In Libby, optimism emerges as asbestos cloud lifts

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Libby has been in the asbestos spotlight for a long, long time.

It’s been 20 years since the extent of toxic asbestos exposure from the W.R. Grace & Co. vermiculite mine thrust the rural community rather unwillingly onto the national stage as news of the asbestos poisoning came to light. The Daily Inter Lake broke the story in November 1999, followed days later by the Seattle Post-Intelligencer. After that, the national news media swooped in a lot at first, then occasionally, and after a few years the national stories about Libby asbestos were few and far between.

Perhaps it’s blowing our own horn, but to its credit, the Inter Lake has followed Libby’s asbestos saga consistently since 1999, writing hundreds of stories about the people sickened by asbestos exposure, the Superfund declaration, the Environmental Protection Agency’s exhaustive cleanup efforts, the Center for Asbestos Related Disease (CARD) screening program that’s still diagnosing people with asbestos disease, the myriad lawsuits and settlements for victims.

And we’re still writing about Libby. A three-day overview of the asbestos aftermath kicks off today and runs through Tuesday.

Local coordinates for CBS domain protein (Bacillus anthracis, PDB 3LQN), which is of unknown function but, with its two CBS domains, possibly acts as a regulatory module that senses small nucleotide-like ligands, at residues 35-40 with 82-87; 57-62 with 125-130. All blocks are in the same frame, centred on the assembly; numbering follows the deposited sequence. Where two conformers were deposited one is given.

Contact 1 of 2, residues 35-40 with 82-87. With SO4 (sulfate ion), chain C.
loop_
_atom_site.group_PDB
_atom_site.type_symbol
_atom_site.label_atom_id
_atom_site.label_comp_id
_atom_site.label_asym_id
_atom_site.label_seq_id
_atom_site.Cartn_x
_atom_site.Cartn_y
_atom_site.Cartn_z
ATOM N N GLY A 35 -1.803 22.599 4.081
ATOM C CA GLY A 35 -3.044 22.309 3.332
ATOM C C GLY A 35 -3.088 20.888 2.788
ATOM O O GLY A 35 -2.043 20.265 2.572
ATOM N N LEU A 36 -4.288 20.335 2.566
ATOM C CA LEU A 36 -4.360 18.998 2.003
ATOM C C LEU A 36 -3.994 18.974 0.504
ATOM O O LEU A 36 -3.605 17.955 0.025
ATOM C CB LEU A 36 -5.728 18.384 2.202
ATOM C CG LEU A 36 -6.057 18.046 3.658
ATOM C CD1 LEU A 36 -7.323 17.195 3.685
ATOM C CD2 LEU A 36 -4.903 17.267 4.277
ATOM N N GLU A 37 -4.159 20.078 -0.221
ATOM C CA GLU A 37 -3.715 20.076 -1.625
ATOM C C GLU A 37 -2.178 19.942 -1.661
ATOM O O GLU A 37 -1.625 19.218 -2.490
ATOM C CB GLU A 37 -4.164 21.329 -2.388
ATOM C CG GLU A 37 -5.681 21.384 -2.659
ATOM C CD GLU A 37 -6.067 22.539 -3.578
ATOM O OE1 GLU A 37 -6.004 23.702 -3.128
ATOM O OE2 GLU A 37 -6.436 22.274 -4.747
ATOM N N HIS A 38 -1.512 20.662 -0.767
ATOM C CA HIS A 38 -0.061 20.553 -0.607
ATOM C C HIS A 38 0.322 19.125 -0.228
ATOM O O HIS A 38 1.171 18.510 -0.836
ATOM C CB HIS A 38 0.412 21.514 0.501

Twenty years later, the snapshot of life in Libby is dramatically different in many ways, even though it’s still the picturesque, welcoming community it always has been. Yes, there is the “asbestos fatigue” of dealing with not only the health impacts from asbestos exposure but also the challenges of being labeled a “sick and dying” town. But there’s a new energy emerging from Libby, Lincoln County Commissioner Mark Peck pointed out, a vibrancy as local leaders develop a plan on how to move forward as a community. They’ve hired professional help in shaping Libby’s future legacy while embracing its past, for better or for worse.

Here’s where the Libby area is at today. The EPA is preparing to hand off a significant portion of the project — the decontamination of residences in Libby and Troy — to local and state government. About $600 million has been spent on cleanup, and 2,600 properties have been decontaminated. More than 1 million cubic yards of contaminated soil has been removed, along with 30,000 cubic yards of contaminated building materials. The federal agency released a draft of its institutional controls plan in October of this year which, once approved, will act as a guideline for how to contain what asbestos remains and how future community concerns may be handled.

To be sure, there are lingering questions about the cleanup of the mine site itself and other Superfund-designated sites in the Libby area.

At the CARD clinic, patients are still being diagnosed with asbestos disease. There are 7,000 patients currently on the clinic’s list, with about half of those being diagnosed. That’s up from 5,540 patients in 2013.

The story of Libby, however, ultimately revolves around its citizens. Under dire circumstances they’ve shown perseverance, fortitude, grace and goodness. They were dealt a bad hand by a corporate giant that failed to put proper controls in place. There’s a new sense of optimism in Libby these days, though, that comes with having been through the worst and seeing a bright future ahead.

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